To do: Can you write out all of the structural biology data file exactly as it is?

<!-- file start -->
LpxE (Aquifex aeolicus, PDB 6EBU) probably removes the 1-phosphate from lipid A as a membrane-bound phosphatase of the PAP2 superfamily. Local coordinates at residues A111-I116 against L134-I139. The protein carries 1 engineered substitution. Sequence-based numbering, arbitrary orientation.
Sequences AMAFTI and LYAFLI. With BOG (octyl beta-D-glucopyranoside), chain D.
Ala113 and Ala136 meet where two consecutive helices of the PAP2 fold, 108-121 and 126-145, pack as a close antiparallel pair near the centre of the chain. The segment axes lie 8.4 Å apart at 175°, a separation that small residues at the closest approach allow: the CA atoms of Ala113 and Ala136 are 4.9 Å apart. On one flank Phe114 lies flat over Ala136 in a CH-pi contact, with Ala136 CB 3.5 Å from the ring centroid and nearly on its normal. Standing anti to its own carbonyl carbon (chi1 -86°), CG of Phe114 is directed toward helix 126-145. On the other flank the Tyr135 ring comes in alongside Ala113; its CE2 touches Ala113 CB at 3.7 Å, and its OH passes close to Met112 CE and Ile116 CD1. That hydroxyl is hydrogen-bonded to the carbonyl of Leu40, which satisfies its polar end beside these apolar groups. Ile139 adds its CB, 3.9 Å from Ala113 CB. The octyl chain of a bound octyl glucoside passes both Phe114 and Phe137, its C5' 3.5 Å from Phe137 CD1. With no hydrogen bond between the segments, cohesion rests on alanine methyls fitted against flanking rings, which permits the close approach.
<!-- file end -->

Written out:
LpxE (Aquifex aeolicus, PDB 6EBU) probably removes the 1-phosphate from lipid A as a membrane-bound phosphatase of the PAP2 superfamily. Local coordinates at residues A111-I116 against L134-I139. The protein carries 1 engineered substitution. Sequence-based numbering, arbitrary orientation.
Sequences AMAFTI and LYAFLI. With BOG (octyl beta-D-glucopyranoside), chain D.
Ala113 and Ala136 meet where two consecutive helices of the PAP2 fold, 108-121 and 126-145, pack as a close antiparallel pair near the centre of the chain. The segment axes lie 8.4 Å apart at 175°, a separation that small residues at the closest approach allow: the CA atoms of Ala113 and Ala136 are 4.9 Å apart. On one flank Phe114 lies flat over Ala136 in a CH-pi contact, with Ala136 CB 3.5 Å from the ring centroid and nearly on its normal. Standing anti to its own carbonyl carbon (chi1 -86°), CG of Phe114 is directed toward helix 126-145. On the other flank the Tyr135 ring comes in alongside Ala113; its CE2 touches Ala113 CB at 3.7 Å, and its OH passes close to Met112 CE and Ile116 CD1. That hydroxyl is hydrogen-bonded to the carbonyl of Leu40, which satisfies its polar end beside these apolar groups. Ile139 adds its CB, 3.9 Å from Ala113 CB. The octyl chain of a bound octyl glucoside passes both Phe114 and Phe137, its C5' 3.5 Å from Phe137 CD1. With no hydrogen bond between the segments, cohesion rests on alanine methyls fitted against flanking rings, which permits the close approach.